Radiation and chemotherapy cystitis
 Discussion of Radiation and chemotherapy cystitis
- Severe hemorrhagic cystitis may develop after chemotherapy or irradiation of the bladder.
- In the acute phase of radiation and chemotherapy cystitis, there is a hemorrhagic cystitis secondary to denudation of the urothelium.
- The most severe radiation injuries cause bladder necrosis, incontinence, and fistula formation.
- At histologic analysis, there is cellular atypia, with mild to moderate nuclear pleomorphism. The epithelial proliferation may be so marked as to be confused with invasive cancer in the lamina propria.
- Beyond 1 year, chronic radiation effects result from an obliterative endarteritis in the lamina propria, followed by ischemic changes and interstitial fibrosis.
 Imaging Findings for Radiation and chemotherapy cystitis
- At imaging, there is an abnormal bladder wall with focal or diffuse irregular thickening, spasticity, and decreased distensibility.
- Hypervascularity in the wall and bleeding vessels result in intraluminal clot, visible at US or CT.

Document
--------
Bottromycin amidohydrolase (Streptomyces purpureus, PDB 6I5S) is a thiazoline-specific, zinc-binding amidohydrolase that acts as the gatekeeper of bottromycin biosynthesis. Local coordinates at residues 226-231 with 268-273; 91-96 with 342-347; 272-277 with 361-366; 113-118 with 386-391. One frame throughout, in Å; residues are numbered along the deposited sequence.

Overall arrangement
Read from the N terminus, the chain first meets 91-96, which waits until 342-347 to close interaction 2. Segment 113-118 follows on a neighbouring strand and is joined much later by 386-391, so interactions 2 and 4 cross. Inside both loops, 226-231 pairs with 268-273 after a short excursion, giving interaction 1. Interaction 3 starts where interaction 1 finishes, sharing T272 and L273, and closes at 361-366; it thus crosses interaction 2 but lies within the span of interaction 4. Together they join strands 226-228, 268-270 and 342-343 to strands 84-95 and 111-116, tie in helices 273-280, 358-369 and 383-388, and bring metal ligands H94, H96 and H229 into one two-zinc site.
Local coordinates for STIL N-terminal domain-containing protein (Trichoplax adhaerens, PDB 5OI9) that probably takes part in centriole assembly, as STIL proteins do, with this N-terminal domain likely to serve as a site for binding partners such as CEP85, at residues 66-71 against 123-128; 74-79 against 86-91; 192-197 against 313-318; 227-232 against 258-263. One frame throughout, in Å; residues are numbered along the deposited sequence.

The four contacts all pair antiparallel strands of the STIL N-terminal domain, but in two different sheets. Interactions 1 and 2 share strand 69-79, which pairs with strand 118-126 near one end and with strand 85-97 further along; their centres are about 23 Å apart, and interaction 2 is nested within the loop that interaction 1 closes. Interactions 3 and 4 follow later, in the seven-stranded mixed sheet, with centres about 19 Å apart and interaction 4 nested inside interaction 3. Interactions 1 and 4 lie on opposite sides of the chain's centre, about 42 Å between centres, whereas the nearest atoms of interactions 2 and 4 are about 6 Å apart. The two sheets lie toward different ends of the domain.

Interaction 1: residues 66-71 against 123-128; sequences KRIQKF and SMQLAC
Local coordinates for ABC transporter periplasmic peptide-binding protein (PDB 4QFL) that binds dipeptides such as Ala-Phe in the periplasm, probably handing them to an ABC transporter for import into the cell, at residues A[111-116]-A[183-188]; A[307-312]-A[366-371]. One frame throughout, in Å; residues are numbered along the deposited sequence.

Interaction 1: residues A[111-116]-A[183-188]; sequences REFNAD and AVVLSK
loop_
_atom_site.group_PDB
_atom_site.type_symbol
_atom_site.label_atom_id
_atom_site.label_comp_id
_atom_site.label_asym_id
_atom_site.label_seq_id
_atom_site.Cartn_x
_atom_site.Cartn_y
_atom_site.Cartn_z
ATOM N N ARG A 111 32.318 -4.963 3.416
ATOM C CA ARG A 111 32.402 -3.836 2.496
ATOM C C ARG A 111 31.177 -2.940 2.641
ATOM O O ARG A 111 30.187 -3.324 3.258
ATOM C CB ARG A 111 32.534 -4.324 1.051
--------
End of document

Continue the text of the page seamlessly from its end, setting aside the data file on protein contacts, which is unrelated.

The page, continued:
- MR imaging may show inflammation and edema as high signal intensity with T2-weighted sequences and can enable the bladder wall to be distinguished from clot.
- At imaging, a small fibrosed bladder with a thick wall and resultant hydronephrosis are seen.
- Calcification is rarely seen.
- Other evidence of previous irradiation includes fatty replacement of the pelvic musculature and widening of the presacral space
- Fistulas may occur and pneumaturia and fecaluria are highly suggestive of a fistula.
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 References for Radiation and chemotherapy cystitis
- Jade J. Wong-You–Cheong, Paula J. Woodward, Maria A. Manning, and Charles J. Davis. From the Archives of the AFIP: Inflammatory and Nonneoplastic Bladder Masses: Radiologic-Pathologic Correlation. RadioGraphics 2006 26: 1847-1868.